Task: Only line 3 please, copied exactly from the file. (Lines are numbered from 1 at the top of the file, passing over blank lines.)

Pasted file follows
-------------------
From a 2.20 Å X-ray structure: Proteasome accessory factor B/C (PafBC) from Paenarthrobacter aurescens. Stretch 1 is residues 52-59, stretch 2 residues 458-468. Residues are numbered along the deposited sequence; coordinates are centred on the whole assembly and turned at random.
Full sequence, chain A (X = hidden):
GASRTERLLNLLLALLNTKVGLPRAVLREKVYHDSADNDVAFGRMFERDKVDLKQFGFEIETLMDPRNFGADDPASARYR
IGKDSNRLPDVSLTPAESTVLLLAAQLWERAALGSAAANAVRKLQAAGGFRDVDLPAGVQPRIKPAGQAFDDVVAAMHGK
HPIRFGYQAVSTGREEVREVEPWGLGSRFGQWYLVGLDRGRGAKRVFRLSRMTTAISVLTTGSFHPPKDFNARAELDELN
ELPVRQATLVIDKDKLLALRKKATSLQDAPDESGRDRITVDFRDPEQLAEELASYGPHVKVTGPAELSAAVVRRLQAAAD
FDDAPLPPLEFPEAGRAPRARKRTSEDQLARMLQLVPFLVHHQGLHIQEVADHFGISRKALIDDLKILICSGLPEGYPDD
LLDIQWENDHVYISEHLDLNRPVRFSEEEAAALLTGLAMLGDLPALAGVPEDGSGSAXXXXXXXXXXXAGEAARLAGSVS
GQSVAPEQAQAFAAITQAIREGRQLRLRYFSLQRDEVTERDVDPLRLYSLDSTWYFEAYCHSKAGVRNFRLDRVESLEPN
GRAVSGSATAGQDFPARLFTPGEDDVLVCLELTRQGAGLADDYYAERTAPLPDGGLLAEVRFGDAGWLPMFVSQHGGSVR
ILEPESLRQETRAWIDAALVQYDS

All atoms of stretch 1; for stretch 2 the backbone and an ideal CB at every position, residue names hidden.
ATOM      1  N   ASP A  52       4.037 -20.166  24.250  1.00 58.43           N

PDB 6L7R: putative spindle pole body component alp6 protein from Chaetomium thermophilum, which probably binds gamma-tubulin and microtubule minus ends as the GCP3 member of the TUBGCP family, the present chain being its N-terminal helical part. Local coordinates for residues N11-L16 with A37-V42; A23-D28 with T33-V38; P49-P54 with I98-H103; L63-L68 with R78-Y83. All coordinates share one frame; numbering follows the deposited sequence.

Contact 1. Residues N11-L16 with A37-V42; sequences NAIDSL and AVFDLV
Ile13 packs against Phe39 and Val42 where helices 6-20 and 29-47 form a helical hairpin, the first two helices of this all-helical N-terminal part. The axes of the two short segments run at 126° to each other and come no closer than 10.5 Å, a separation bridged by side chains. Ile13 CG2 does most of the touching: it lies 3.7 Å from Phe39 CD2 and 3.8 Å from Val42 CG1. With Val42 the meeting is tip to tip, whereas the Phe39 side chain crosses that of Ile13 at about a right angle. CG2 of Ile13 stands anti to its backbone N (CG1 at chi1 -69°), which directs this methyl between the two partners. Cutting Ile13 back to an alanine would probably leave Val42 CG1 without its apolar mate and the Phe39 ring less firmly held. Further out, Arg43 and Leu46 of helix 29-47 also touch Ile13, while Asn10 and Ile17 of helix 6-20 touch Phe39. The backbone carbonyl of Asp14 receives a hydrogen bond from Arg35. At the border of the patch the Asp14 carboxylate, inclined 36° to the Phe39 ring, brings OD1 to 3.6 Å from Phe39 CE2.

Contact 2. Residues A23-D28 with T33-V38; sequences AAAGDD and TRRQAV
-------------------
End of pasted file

GASRTERLLNLLLALLNTKVGLPRAVLREKVYHDSADNDVAFGRMFERDKVDLKQFGFEIETLMDPRNFGADDPASARYR